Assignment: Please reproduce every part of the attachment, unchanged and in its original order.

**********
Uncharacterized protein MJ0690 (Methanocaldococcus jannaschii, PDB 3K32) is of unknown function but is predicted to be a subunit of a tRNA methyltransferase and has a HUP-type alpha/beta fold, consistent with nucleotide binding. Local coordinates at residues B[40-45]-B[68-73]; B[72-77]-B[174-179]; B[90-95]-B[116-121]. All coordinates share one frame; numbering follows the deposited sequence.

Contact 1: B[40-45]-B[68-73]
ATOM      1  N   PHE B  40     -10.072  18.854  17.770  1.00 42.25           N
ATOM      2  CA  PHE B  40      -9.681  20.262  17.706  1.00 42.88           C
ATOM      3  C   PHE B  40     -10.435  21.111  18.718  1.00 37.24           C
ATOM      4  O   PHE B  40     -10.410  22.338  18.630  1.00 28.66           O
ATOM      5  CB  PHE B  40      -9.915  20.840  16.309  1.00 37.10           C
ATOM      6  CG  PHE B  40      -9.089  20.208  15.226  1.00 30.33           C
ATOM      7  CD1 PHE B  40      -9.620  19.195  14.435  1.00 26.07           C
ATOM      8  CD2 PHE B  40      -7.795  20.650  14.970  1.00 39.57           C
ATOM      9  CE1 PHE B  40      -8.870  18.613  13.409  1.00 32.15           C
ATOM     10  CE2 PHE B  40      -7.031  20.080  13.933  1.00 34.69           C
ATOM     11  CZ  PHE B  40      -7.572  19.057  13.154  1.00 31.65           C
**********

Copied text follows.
Uncharacterized protein MJ0690 (Methanocaldococcus jannaschii, PDB 3K32) is of unknown function but is predicted to be a subunit of a tRNA methyltransferase and has a HUP-type alpha/beta fold, consistent with nucleotide binding. Local coordinates at residues B[40-45]-B[68-73]; B[72-77]-B[174-179]; B[90-95]-B[116-121]. All coordinates share one frame; numbering follows the deposited sequence.

Contact 1: B[40-45]-B[68-73]
ATOM      1  N   PHE B  40     -10.072  18.854  17.770  1.00 42.25           N
ATOM      2  CA  PHE B  40      -9.681  20.262  17.706  1.00 42.88           C
ATOM      3  C   PHE B  40     -10.435  21.111  18.718  1.00 37.24           C
ATOM      4  O   PHE B  40     -10.410  22.338  18.630  1.00 28.66           O
ATOM      5  CB  PHE B  40      -9.915  20.840  16.309  1.00 37.10           C
ATOM      6  CG  PHE B  40      -9.089  20.208  15.226  1.00 30.33           C
ATOM      7  CD1 PHE B  40      -9.620  19.195  14.435  1.00 26.07           C
ATOM      8  CD2 PHE B  40      -7.795  20.650  14.970  1.00 39.57           C
ATOM      9  CE1 PHE B  40      -8.870  18.613  13.409  1.00 32.15           C
ATOM     10  CE2 PHE B  40      -7.031  20.080  13.933  1.00 34.69           C
ATOM     11  CZ  PHE B  40      -7.572  19.057  13.154  1.00 31.65           C